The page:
Parrish admits that being a hapa actress has presented its own set of challenges. Those same hapa features that render her a girl next door here in Hawaii make her stand out in Hollywood – and not always in a good way. Casting directors sometimes aren’t sure where to place Parrish; even if they like her for a role, her looks might not match an onscreen family.
“In Hollywood, they have a certain look that they look for when they want the girl next door,” Parrish says. “I can’t tell you how many times I’ve auditioned for that girl and I have gotten the friend.
“I love who I am and my heritage, but it is sometimes hard to get Hollywood to see you in a different light.”
Despite any setbacks, Parrish landed guest spots on popular shows including The O.C. and Heroes in her first few years in Hollywood.
At 18, she made her feature film debut as one of four leads in the movie Bratz. While many critics came down harshly on the movie, Parrish credits it as being a valuable learning experience. Plus, it gave her a chance to show off her singing and dancing abilities. Also a singer-songwriter (she was signed to Geffen Records in 2007), she composed a song, Rainy Day, for the movie.
More recently, Parrish has put her music career on the back burner to focus on film and television, but she hopes to get more involved in music in the future. At the top of her to-do list is to combine her two passions and appear in a musical movie. Kim in Miss Saigon would be her “absolute dream role” if it ever comes to the big screen: “If I ever got to play her one day, I would die.”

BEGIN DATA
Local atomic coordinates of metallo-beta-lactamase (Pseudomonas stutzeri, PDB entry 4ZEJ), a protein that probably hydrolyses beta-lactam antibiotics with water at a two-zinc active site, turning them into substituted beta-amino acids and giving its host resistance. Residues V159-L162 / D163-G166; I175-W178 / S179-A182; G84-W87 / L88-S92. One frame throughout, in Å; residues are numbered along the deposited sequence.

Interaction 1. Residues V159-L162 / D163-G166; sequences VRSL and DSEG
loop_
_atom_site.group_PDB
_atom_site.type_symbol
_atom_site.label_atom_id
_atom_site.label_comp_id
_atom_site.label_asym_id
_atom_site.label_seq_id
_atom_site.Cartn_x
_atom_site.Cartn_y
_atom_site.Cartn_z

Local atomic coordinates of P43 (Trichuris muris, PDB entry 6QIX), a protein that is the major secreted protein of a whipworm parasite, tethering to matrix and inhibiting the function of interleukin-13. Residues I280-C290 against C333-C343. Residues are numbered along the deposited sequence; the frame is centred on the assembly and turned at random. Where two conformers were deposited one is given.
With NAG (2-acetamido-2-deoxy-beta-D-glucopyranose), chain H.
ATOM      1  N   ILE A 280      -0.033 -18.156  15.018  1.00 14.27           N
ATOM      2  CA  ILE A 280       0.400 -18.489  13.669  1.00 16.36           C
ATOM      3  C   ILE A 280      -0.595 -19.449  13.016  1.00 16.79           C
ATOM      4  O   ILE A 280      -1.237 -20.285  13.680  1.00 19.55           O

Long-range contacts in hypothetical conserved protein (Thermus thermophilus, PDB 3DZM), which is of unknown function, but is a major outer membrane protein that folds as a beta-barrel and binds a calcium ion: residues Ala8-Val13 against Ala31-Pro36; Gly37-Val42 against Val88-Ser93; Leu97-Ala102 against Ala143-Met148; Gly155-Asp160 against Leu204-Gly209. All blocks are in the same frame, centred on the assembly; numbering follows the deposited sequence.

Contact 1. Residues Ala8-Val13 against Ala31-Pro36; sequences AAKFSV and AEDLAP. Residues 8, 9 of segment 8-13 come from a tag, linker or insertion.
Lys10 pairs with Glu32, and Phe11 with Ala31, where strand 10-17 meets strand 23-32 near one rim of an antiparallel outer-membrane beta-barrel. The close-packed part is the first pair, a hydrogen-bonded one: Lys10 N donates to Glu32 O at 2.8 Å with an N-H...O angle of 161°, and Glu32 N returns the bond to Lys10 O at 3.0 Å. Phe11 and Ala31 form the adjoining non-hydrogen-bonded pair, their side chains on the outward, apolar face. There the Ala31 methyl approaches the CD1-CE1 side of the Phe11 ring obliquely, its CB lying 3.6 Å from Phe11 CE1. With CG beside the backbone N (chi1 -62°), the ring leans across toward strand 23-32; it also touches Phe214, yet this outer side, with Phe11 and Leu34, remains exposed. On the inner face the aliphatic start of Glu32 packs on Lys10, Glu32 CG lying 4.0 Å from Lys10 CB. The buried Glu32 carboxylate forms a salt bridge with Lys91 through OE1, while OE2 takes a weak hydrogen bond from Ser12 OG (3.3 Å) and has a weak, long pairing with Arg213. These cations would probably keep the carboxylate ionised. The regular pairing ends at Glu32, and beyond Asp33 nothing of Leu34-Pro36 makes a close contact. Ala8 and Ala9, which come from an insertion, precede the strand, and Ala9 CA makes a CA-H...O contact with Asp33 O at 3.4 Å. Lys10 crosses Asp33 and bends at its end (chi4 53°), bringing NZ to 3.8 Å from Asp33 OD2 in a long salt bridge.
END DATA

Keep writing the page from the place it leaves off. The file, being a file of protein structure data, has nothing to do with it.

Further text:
Bratz wasn’t quite Parrish’s big break, but it did lead to smaller roles in both television and film.
In 2009, she returned to the Islands to shoot film festival favorite One Kine Day, in which she plays the troublemaker best friend of a Hawaii high school girl who finds out she is pregnant. (“They always make me the troublemaker! What is up with that?”) For the role, Parrish had to learn to speak pidgin, studying Frank De Lima tapes and spending time with her grandparents in Moanalua.
During filming, she got a call from Mark, who had news from her manager: They wanted her to audition for a television pilot called Pretty Little Liars. But Parrish, who says she has “kind of a one-track mind,” almost didn’t do it.
It was Mark who convinced her otherwise. “He said to me, ‘I know you’re focusing on (the film), but I really think that you should read the script, because it’s a great script and it’s going to be a hit,'” Parrish recalls. “And I read it and just fell in love.
“I called and said, ‘You were right, Daddy.'” Turning to a smiling Mark, “He loves hearing me say those words.”
It turns out that Mark was right about the show being a hit. Pretty Little Liars has become a new queen bee when it comes to teen shows. It centers around four friends – Aria, Emily, Hanna and Spencer – who are reunited one year after their best friend Alison goes missing. When her body is found, the girls start receiving texts from an anonymous person known as “A,” who knows things they thought only Alison knew and threatens to expose their darkest secrets. Parrish’s character Mona is Hanna’s best friend who replaces Alison as the town’s “it girl.”